PyNet Labs- Network Automation Specialists

VRF Full Form – Virtual Routing and Forwarding

Last Updated : May 14, 2022
vrf full form

VRF Full Form in Networking

The VRF full form in networking is Virtual Routing and Forwarding. This is an IP (Internet Protocol) technology that permits the co-existence of multiple instances of a routing table inside the same router simultaneously. The routing table is globally applicable and suitable for all incoming traffic.

What is VRF (Virtual Routing and Forwarding)?

VRF Full Form

VRF (Virtual Routing and Forwarding) works as a logical router, but there is only one routing table in a logical router, while VRF uses multiple routing tables. VRFs are implemented to use the router better and divide the network traffic efficiently.

  • It operates on layer 3 of the OSI Model
  • It allows users to deploy overlapping or the same IP Address without conflict.
  • VRFs are utilized for virtualization and isolation of networks.
  • VPN tunnels for a single client or network are also created using VRF.

There are two types of VRFs:

  1. Complete VRF
  1. VRF Lite

Complete VRF

VRF uses the labelling of traffic at layer 3 to segregate it (Just like VLANs at layer 2). The traffic is segregated from source to destination through MPLS Cloud, which uses MP-BGP.

VRF Lite

VRF Lite is a subset of VRF but without MPLS and MP-BGP. In Cisco’s terminology, the deployment of VRFs without MPLS is VRF Lite. It is mainly used for enterprises having networks with overlapping IP addresses. Each routed interface belongs to exactly one VRF, making VRF Lite very simple.

In light of the success of the VRF, the VRF Lite was accepted with open arms in Data Center and enterprise LAN environments.

VRF vs VRF Lite

To understand VRF and VRFs better, we can compare them. The first thing to notice is that VRF is basically a technology, whereas VRF Lite is a way of using this technology. Here are the differences between VRF and VRF Lite:

It requires MPLS or MP-BGP. It doesn’t support MPLS or BGP functionality. 
It requires Route Target as a part of its configuration. It doesn’t require Route Target. 
Various devices that run VRF share details with each other. Devices running VRF Lite doesn’t share with each other. 
It is highly scalable. It is not scalable at all. 
It is employed in service provider WAN Environment. It is useful in data centers and enterprise environments. 

These are the major differences between VRF and VRF Lite. Let’s move to the advantages of VRF.

Advantages of VRF

Here are some benefits offered by VRF:

  • It allows the creation of multiple routes on one physical device.
  • Multiple Routing tables can be managed by it.
  • It is suitable for the deployment of MP-BGP and MPLS.
  • It allows the usage of overlapping IP Addresses without any conflict.
  • It improves network functionality.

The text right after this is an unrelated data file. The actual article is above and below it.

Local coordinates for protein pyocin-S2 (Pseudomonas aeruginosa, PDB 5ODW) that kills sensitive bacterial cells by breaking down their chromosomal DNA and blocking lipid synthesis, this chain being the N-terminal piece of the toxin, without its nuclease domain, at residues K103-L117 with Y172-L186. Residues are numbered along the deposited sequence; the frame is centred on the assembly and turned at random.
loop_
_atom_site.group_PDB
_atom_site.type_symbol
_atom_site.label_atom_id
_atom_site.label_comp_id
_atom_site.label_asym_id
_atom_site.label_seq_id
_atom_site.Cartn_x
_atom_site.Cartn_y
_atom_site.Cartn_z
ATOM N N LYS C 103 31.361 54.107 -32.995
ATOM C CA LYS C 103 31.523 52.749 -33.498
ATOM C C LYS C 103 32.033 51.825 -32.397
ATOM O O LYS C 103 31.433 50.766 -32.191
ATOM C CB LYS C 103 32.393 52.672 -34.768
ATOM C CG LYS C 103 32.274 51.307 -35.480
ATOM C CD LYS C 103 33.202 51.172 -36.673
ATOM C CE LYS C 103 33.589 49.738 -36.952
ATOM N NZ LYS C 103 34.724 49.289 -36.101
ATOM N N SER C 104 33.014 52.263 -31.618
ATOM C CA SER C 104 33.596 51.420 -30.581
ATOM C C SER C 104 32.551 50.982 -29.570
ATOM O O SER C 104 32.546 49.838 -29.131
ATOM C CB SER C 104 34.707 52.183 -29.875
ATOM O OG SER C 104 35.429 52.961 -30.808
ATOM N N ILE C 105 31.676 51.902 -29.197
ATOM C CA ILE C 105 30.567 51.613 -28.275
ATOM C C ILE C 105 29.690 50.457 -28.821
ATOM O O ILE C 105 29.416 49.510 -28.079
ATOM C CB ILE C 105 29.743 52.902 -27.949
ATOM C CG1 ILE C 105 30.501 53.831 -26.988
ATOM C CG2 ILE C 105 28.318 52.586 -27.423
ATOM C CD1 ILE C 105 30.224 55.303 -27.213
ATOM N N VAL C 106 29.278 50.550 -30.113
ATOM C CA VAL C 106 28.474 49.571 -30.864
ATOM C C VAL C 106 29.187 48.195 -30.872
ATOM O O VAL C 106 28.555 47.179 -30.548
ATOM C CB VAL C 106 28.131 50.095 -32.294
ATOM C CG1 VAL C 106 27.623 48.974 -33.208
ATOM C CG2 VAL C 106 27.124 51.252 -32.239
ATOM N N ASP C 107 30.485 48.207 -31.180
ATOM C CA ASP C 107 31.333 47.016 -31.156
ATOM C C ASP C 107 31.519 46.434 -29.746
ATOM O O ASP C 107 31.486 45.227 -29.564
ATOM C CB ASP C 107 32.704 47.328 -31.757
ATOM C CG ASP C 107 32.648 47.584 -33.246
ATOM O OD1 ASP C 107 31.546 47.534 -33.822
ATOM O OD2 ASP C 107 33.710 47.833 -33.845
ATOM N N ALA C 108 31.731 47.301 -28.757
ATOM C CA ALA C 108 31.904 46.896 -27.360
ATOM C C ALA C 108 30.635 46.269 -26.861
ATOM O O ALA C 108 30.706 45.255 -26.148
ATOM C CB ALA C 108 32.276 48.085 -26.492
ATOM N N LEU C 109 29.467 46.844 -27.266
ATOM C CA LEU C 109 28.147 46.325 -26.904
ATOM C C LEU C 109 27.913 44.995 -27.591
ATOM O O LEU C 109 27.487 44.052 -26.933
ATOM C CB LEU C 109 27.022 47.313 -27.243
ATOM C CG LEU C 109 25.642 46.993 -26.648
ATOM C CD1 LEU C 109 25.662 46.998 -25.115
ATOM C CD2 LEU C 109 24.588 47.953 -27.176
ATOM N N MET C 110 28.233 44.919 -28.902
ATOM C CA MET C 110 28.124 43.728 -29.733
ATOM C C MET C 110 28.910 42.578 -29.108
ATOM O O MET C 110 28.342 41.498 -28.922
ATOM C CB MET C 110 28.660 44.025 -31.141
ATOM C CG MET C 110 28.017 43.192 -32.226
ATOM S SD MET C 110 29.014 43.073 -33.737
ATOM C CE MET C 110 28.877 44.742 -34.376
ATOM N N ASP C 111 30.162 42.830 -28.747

It also empowers network administrators to divide their network with required tools, which provides better security and manageability. VRF lets network administrators separate guest traffic from employee traffic, segment large enterprise networks and support multiple customer networks.

Security in VRF

VRF can also improve the security of networks and could eliminate the need for encryption as well as authentication. Internet Service Providers (ISPs) typically utilize VRF to set up distinct VPNs to serve customers; this is why the technology is called VRF routing or forwarding.

VRF-designed networks rely on 802.1q trunks protocol, MPLS tags or GRE tunnels to expand and keep these VRFs together.

Frequently Asked Questions about VRF

Here are some of the most frequently asked questions about Virtual Routing and Forwarding:

Question - Why do we use VRF in networking?

Answer – VRF is utilized in networks to allow the co-existence of multiple versions of the routing table within the same router simultaneously. It can be utilized to divide the router into multiple routing tables as well as multiple forwarding instances, which allow the segregation of all incoming traffic.

Question – What is VLAN and VRF?

Answer – VLAN stands for Virtual LAN. It is a concept which allows dividing the devices on layer 2. It is a custom network created from one or more LANs. VRF stands for Virtual Routing and Forwarding. It is a technology that works like VLAN but on layer 3. It permits several instances of the routing table to be present within a router and allows them to function simultaneously.

Question – What is VRF In MPLS with example? 

Answer - VRFs are generally used with MPLS VPNs, and VRFs without MPLS is known as VRF Lite. MPLS permits a service provider to provide multiple VPNs with the same IP Addresses.

Example: VRF with MPLS allows two or more customers to share one Customer edge router. Here only one physical link is used between CE and provider edge router. 

Question – What is the difference between VPN and VRF? 

Answer - VPN stands for the virtual private network, which is a network that allows private communication over a public network. It is used to encrypt the internet traffic and hide your identity. In contrast, VRF stands for Virtual Routing and Forwarding, a technology that allows multiple VPNs to co-exist in a single router simultaneously.

Question – What is VRF in Cisco Switches?

Answer - The concept of VRF is the same as of VLANs in Cisco Switches, except that VRFs work on Routers and not switches. VRF uses the same method of virtualization as VLANs in Cisco switches. A single switch works as a multi-switch because of the VLAN, whereas a single router looks like a multi-router because of the VRF.

VRF is an integral part of Cisco CCNP Enterprise Certification, one of the most in-demand courses in the networking domain. If you wish to learn more about VRF, you can opt for CCNP ENARSI training with PyNet Labs.

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